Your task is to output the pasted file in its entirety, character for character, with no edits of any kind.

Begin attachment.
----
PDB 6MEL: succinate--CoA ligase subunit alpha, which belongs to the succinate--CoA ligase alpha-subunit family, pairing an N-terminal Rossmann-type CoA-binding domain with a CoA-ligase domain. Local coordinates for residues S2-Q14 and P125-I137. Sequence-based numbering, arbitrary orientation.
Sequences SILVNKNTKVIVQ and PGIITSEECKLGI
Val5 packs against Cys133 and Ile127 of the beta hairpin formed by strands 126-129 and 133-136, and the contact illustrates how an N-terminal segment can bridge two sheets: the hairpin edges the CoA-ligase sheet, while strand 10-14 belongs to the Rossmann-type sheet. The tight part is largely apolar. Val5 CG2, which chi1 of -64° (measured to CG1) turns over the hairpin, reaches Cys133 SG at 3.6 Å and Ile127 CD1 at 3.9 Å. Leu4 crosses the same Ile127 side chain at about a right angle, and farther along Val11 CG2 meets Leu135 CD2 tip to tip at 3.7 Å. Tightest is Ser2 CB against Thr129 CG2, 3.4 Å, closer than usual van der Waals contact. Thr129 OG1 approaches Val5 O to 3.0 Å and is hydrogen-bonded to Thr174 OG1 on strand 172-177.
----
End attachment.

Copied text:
PDB 6MEL: succinate--CoA ligase subunit alpha, which belongs to the succinate--CoA ligase alpha-subunit family, pairing an N-terminal Rossmann-type CoA-binding domain with a CoA-ligase domain. Local coordinates for residues S2-Q14 and P125-I137. Sequence-based numbering, arbitrary orientation.
Sequences SILVNKNTKVIVQ and PGIITSEECKLGI
Val5 packs against Cys133 and Ile127 of the beta hairpin formed by strands 126-129 and 133-136, and the contact illustrates how an N-terminal segment can bridge two sheets: the hairpin edges the CoA-ligase sheet, while strand 10-14 belongs to the Rossmann-type sheet. The tight part is largely apolar. Val5 CG2, which chi1 of -64° (measured to CG1) turns over the hairpin, reaches Cys133 SG at 3.6 Å and Ile127 CD1 at 3.9 Å. Leu4 crosses the same Ile127 side chain at about a right angle, and farther along Val11 CG2 meets Leu135 CD2 tip to tip at 3.7 Å. Tightest is Ser2 CB against Thr129 CG2, 3.4 Å, closer than usual van der Waals contact. Thr129 OG1 approaches Val5 O to 3.0 Å and is hydrogen-bonded to Thr174 OG1 on strand 172-177.